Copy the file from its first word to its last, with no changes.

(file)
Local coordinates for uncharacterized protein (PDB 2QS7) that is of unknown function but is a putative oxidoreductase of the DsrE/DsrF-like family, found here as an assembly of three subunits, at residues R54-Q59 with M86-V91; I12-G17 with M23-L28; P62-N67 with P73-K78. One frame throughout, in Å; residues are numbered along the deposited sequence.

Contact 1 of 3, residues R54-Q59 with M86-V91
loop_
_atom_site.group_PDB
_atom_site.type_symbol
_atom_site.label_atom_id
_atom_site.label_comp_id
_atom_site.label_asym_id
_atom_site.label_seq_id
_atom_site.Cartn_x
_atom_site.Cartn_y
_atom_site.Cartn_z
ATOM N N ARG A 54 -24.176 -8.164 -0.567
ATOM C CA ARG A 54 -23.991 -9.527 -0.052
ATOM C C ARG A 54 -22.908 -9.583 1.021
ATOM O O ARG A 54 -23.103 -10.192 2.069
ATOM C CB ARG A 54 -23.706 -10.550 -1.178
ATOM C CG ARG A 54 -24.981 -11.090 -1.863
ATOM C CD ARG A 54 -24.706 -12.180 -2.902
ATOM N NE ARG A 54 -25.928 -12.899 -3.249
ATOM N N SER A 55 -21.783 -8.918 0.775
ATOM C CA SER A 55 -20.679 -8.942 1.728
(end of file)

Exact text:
Local coordinates for uncharacterized protein (PDB 2QS7) that is of unknown function but is a putative oxidoreductase of the DsrE/DsrF-like family, found here as an assembly of three subunits, at residues R54-Q59 with M86-V91; I12-G17 with M23-L28; P62-N67 with P73-K78. One frame throughout, in Å; residues are numbered along the deposited sequence.

Contact 1 of 3, residues R54-Q59 with M86-V91
loop_
_atom_site.group_PDB
_atom_site.type_symbol
_atom_site.label_atom_id
_atom_site.label_comp_id
_atom_site.label_asym_id
_atom_site.label_seq_id
_atom_site.Cartn_x
_atom_site.Cartn_y
_atom_site.Cartn_z
ATOM N N ARG A 54 -24.176 -8.164 -0.567
ATOM C CA ARG A 54 -23.991 -9.527 -0.052
ATOM C C ARG A 54 -22.908 -9.583 1.021
ATOM O O ARG A 54 -23.103 -10.192 2.069
ATOM C CB ARG A 54 -23.706 -10.550 -1.178
ATOM C CG ARG A 54 -24.981 -11.090 -1.863
ATOM C CD ARG A 54 -24.706 -12.180 -2.902
ATOM N NE ARG A 54 -25.928 -12.899 -3.249
ATOM N N SER A 55 -21.783 -8.918 0.775
ATOM C CA SER A 55 -20.679 -8.942 1.728